If you spend most of your time trying to convince people of what they need, you may be in for a highly expensive and wasteful lesson from the marketplace. I get it. When you have an idea that you love, you think others should love it as well. But, we have to take heed of what William Faulkner said, “you must kill all your darlings.”
Your darlings may be the idea of special native plants in your ingredients or how you believe people should socialize. In your mind, this may be the most beautiful, reality-changing screenplay to yet become a part of our everyday lives. But going broke pursuing it is not smart business.
Giving people what they want takes observing, listening and detachment. You observe how people react to your offering and integrate the feedback to refine it further.
You listen when they tell you they like something or dislike something. You read the Google Reviews or Yelp. The painful ones have insight.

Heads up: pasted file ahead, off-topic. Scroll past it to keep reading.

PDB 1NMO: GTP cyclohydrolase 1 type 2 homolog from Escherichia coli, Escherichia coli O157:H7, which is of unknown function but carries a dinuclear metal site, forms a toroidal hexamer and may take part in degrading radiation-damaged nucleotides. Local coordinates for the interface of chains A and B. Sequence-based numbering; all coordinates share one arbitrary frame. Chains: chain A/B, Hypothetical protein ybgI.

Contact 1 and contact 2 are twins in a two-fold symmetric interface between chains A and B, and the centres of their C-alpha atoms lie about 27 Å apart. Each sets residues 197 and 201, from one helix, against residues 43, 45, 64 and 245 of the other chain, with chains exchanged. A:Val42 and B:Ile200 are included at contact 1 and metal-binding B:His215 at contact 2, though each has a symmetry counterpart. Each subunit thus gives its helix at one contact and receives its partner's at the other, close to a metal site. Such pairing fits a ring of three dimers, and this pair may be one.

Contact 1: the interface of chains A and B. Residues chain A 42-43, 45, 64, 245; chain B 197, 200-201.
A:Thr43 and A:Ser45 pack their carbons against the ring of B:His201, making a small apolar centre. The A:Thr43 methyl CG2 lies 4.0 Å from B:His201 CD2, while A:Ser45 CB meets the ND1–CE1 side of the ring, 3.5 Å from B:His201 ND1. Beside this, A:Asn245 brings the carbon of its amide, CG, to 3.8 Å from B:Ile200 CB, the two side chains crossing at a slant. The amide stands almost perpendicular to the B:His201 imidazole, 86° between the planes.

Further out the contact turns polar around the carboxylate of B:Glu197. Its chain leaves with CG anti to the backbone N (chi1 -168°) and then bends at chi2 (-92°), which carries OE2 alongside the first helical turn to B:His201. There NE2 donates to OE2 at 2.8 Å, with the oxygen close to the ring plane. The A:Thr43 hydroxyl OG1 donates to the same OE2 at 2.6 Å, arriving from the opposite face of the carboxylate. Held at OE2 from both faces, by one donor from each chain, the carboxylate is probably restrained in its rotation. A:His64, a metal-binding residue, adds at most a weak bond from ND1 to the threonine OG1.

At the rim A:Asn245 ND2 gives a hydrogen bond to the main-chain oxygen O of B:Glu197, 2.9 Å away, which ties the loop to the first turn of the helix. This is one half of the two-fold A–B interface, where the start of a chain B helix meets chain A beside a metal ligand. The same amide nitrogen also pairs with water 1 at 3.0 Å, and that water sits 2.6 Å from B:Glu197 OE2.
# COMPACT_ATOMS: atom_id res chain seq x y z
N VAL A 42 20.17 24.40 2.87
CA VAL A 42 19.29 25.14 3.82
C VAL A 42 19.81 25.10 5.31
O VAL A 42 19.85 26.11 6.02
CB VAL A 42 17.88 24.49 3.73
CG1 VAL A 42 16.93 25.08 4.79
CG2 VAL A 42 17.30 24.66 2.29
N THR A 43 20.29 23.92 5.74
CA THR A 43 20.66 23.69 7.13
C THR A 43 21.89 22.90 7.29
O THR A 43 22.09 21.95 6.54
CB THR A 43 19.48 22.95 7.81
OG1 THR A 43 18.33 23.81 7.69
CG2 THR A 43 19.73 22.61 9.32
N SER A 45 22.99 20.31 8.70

You detach from your own idea of what is good for everyone, and simply serve people where they are at.
Even if you are right, you may be creating psychic pain by insisting on something people don’t want or are not ready for.
I think people forget there are another 300M+ people in this country. We get in our own heads wanting to be special or stand out. That’s not likely with that many people and with the ridiculous amount of options. And guess what? We are all connected. A hit quickly gains a ripple effect.
There may be a few people brilliant enough to get people to understand something they did not know they needed and now want. But that stardom, though highly celebrated, is what movies are made of, not necessarily what entrepreneurship and business rewards.
It’s a jungle out there. One of your best senses to develop is paying close attention to what people’s emotions, feelings and expressions are saying about what they want and like. Your job is to give it to them in the easiest or most exquisite way.